If you ask El Pasoans and Juarenses how they view the U.S.-Mexico border between El Paso, Texas and Ciudad Juarez, Mexico, they will say the same thing: the separation between the two cities is more or less a fiction. And as the mayors that represent these two cities, we agree.
It is this same message of inclusiveness that has connected our two communities, well before they were divided into two states. El Paso Del Norte, with one half in Ciudad Juarez and the other half in El Paso, is about celebrating our beautiful region.
Despite the man-made barriers that divide our communities, our constituents remain unified and proudly tout that they live in the largest binational community in the world. Collectively, our binational community is the 2nd most populated in Mexico and the 3rd most populated in the United States.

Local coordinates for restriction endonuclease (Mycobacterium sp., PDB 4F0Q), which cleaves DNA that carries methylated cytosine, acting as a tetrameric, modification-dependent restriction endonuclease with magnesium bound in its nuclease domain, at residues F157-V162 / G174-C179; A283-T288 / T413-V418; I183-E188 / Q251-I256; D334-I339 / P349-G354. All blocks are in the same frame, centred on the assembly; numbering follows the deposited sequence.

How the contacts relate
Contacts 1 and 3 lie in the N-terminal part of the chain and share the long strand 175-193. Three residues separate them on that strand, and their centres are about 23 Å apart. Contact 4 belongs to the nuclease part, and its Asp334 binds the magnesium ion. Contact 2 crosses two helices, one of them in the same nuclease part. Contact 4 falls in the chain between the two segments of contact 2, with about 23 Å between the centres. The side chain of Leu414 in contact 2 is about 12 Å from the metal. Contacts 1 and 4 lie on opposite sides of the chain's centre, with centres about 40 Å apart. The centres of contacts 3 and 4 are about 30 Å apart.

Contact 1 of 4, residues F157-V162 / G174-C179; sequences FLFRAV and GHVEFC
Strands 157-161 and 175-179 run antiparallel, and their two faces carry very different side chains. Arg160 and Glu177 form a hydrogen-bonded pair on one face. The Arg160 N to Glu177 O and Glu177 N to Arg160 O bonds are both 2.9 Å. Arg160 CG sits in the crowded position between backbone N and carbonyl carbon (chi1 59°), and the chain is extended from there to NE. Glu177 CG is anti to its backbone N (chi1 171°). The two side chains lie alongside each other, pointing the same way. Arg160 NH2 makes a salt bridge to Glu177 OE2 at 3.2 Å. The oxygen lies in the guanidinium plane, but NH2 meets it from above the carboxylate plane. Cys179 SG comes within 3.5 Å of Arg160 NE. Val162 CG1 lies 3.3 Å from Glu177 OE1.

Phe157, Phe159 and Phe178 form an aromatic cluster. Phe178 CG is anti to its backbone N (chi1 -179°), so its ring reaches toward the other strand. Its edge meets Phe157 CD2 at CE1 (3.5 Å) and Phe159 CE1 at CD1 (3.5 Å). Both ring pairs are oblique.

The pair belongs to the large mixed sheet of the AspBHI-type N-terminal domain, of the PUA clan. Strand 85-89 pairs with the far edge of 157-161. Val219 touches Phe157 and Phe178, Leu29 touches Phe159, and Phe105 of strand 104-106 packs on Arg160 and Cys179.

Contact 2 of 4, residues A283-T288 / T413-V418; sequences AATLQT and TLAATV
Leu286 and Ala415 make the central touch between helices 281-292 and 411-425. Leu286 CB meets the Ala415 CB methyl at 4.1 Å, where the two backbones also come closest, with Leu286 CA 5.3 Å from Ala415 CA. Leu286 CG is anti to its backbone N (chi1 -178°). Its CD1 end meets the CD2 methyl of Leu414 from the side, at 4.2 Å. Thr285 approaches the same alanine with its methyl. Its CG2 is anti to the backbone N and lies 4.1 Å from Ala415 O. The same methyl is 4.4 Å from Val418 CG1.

Issues of importance on one side of the border undoubtedly affect the other side. For example, economic prosperity of our region relies on both sides of the border, and as a region, we have traveled together to promote doing business on both sides of the border. When Pope Francis visited our border earlier this year, both sides of the Rio Grande joined the Papal in prayer on behalf of victims of violence, asking God for the gift of conversation.